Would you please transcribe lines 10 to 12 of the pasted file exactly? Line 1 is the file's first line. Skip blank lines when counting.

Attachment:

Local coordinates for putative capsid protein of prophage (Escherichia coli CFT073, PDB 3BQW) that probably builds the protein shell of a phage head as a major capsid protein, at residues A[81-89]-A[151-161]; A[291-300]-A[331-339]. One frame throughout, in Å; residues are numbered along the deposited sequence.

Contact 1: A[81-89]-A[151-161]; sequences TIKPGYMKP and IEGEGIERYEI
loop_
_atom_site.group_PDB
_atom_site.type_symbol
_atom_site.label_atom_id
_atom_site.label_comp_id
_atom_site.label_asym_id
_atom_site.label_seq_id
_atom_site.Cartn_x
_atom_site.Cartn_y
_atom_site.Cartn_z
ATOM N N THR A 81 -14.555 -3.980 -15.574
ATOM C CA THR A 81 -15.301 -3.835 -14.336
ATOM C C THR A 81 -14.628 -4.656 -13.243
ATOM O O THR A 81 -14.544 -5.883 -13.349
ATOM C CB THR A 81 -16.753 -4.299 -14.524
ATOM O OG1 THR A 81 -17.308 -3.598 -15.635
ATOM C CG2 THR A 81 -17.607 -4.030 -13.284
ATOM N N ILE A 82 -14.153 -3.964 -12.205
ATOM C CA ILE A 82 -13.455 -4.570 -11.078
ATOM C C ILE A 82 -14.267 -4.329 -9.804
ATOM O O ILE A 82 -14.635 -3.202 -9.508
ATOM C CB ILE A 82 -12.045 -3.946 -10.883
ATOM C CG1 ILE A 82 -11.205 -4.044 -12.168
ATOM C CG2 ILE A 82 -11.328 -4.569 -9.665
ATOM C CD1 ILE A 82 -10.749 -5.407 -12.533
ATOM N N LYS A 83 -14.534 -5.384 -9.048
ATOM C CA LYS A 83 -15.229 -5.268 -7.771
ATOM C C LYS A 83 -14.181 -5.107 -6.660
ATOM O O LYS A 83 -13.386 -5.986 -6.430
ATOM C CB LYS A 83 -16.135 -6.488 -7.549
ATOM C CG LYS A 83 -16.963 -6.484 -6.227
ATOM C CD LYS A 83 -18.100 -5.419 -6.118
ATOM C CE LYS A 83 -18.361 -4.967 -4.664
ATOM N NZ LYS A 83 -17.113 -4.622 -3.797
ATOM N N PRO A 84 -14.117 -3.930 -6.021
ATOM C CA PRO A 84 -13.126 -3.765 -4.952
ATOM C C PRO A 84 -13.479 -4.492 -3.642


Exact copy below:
_atom_site.Cartn_x
_atom_site.Cartn_y
_atom_site.Cartn_z